Atrial fibrillation and silent infarcts, is anticoagulation enough?

By Dr Jonathan Shurlock

The use of anticoagulation to reduce the risk of stroke in patients with AF is widespread, often protocol driven, and guided by risk scores. Recent research by Kühne et al. has highlighted persistent risk despite anticoagulation in this cohort of patients.

The authors enrolled 1,227 patients with AF, from a prospective cohort study (Swiss-AF). Participants underwent baseline magnetic resonance imaging (MRI) of the brain and repeat imaging after 2 years. Outcome measures were quantified by the presence of infarcts on repeat MRI, and further characterised as with or without (silent infarct) clinical evidence of stroke or transient ischaemic attack (TIA). Secondary measures included cognitive decline as assessed by changes in the Cognitive construct score.

The mean age of participants was 71 and 89.9% were being treated with anticoagulation. Over 2 years of follow-up 28 patients (2.3%) suffered with clinical stroke or TIA. 68 patients (5.5%) had evidence of one or more infarcts on repeat imaging, of these patients 88.2% were anticoagulated. Patients who had suffered with brain infarcts, whether overt or silent, showed a larger decline in cognition than those without.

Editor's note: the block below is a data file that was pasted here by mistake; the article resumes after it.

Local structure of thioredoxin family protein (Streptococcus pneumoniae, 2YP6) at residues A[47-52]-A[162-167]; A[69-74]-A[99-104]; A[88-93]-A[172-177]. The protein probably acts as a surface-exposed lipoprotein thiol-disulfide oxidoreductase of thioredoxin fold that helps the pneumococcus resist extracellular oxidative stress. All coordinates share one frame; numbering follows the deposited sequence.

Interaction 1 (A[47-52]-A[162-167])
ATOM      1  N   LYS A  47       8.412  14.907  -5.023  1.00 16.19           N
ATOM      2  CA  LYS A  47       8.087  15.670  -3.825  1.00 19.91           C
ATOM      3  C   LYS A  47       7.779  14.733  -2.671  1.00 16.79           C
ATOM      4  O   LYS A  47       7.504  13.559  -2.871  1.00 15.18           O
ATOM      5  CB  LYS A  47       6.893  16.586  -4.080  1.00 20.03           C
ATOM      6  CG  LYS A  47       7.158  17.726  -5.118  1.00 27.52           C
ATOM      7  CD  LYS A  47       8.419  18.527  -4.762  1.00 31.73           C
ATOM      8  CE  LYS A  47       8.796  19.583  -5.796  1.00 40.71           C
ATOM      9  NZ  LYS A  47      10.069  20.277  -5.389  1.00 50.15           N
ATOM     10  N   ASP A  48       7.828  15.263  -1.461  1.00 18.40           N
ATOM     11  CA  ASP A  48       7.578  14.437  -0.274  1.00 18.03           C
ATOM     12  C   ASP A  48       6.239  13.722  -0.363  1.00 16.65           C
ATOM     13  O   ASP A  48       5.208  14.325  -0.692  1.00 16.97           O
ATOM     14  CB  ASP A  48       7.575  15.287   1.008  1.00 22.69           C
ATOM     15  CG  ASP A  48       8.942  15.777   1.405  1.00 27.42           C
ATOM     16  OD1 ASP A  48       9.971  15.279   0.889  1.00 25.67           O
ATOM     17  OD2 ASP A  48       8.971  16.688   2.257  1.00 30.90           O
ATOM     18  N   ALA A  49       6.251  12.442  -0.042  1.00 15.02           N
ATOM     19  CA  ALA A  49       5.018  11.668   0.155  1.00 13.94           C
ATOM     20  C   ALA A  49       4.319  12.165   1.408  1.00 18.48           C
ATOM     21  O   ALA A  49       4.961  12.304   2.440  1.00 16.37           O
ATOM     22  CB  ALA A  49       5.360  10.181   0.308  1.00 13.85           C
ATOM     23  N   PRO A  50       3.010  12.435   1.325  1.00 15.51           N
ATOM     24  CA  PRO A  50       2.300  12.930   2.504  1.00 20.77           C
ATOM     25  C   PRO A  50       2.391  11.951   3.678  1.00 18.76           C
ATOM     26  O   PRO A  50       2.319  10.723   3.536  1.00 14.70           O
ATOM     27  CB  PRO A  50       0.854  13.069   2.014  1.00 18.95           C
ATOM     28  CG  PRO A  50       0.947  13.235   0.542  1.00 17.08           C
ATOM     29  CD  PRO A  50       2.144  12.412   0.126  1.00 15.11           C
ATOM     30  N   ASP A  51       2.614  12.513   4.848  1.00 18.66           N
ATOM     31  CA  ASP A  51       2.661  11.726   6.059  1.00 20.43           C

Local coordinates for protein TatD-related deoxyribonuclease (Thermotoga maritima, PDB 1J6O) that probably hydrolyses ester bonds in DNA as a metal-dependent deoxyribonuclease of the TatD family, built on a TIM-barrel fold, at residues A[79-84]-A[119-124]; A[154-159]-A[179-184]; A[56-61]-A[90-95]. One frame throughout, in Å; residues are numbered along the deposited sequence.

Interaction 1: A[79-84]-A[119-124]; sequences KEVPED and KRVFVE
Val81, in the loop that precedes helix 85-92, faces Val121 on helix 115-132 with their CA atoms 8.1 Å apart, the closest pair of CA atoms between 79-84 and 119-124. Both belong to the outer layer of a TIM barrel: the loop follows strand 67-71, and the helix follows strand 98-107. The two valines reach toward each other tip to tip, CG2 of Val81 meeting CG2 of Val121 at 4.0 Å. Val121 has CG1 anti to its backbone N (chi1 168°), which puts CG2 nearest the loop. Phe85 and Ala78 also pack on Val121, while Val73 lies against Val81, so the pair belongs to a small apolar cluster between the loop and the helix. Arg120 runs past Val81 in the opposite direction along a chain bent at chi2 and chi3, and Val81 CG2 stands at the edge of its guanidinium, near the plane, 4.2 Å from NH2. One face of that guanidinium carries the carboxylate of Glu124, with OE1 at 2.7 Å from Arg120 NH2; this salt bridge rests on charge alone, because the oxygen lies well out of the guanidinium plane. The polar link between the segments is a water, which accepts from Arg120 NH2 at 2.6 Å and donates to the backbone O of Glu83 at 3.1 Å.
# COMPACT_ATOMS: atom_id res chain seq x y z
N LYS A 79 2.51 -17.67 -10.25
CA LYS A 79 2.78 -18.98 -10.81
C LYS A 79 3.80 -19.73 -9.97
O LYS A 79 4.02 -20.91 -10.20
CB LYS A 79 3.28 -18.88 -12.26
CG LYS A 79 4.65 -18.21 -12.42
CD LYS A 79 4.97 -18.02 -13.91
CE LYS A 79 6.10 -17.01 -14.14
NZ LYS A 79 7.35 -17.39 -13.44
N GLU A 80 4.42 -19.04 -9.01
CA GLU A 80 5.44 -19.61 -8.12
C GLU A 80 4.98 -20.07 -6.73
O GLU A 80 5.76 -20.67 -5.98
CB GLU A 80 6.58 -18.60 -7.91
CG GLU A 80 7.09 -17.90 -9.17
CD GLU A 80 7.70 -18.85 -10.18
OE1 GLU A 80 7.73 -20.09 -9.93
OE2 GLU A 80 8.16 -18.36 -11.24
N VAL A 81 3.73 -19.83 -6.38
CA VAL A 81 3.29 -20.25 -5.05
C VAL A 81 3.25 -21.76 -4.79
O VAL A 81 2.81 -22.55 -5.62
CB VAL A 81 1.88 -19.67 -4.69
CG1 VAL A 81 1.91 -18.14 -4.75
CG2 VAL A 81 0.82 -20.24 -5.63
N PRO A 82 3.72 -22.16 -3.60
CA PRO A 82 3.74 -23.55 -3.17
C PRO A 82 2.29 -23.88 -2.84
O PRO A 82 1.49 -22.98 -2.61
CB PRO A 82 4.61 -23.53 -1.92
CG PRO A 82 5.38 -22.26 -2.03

These findings are highly relevant, particularly when considering the patient centred outcome of cognitive decline. The discussed data highlights the possible limits to the protective effect (on cognition) of standard anticoagulation in AF. These limitations are essential to consider in order to allow safe and accurate anticoagulation counselling for patients.


  1. Michael Kühne, Philipp Krisai, Michael Coslovsky, Nicolas Rodondi, Andreas Müller et al. for the Swiss-AF Investigators. Silent brain infarcts impact on cognitive function in atrial fibrillation. European Heart Journal, 2022;, ehac020